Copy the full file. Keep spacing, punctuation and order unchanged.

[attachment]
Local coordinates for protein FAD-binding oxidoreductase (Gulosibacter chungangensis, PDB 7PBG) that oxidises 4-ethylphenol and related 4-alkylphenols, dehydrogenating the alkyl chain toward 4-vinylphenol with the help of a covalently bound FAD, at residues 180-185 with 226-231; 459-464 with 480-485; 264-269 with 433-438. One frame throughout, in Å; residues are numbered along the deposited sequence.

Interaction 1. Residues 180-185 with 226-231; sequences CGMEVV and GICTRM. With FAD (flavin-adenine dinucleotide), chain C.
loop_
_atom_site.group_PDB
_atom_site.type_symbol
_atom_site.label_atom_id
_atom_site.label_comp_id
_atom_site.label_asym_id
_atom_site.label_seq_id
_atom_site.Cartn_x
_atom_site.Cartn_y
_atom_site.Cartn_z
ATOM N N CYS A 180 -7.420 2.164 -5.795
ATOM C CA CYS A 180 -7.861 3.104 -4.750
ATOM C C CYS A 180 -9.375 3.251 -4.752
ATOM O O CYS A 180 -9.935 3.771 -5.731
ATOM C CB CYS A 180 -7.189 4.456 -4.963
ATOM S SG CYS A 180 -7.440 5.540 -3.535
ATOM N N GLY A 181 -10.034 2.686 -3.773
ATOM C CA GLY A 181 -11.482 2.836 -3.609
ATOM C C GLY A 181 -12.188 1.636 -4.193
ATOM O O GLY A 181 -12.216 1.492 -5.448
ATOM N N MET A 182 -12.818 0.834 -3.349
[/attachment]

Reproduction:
Local coordinates for protein FAD-binding oxidoreductase (Gulosibacter chungangensis, PDB 7PBG) that oxidises 4-ethylphenol and related 4-alkylphenols, dehydrogenating the alkyl chain toward 4-vinylphenol with the help of a covalently bound FAD, at residues 180-185 with 226-231; 459-464 with 480-485; 264-269 with 433-438. One frame throughout, in Å; residues are numbered along the deposited sequence.

Interaction 1. Residues 180-185 with 226-231; sequences CGMEVV and GICTRM. With FAD (flavin-adenine dinucleotide), chain C.
loop_
_atom_site.group_PDB
_atom_site.type_symbol
_atom_site.label_atom_id
_atom_site.label_comp_id
_atom_site.label_asym_id
_atom_site.label_seq_id
_atom_site.Cartn_x
_atom_site.Cartn_y
_atom_site.Cartn_z
ATOM N N CYS A 180 -7.420 2.164 -5.795
ATOM C CA CYS A 180 -7.861 3.104 -4.750
ATOM C C CYS A 180 -9.375 3.251 -4.752
ATOM O O CYS A 180 -9.935 3.771 -5.731
ATOM C CB CYS A 180 -7.189 4.456 -4.963
ATOM S SG CYS A 180 -7.440 5.540 -3.535
ATOM N N GLY A 181 -10.034 2.686 -3.773
ATOM C CA GLY A 181 -11.482 2.836 -3.609
ATOM C C GLY A 181 -12.188 1.636 -4.193
ATOM O O GLY A 181 -12.216 1.492 -5.448
ATOM N N MET A 182 -12.818 0.834 -3.349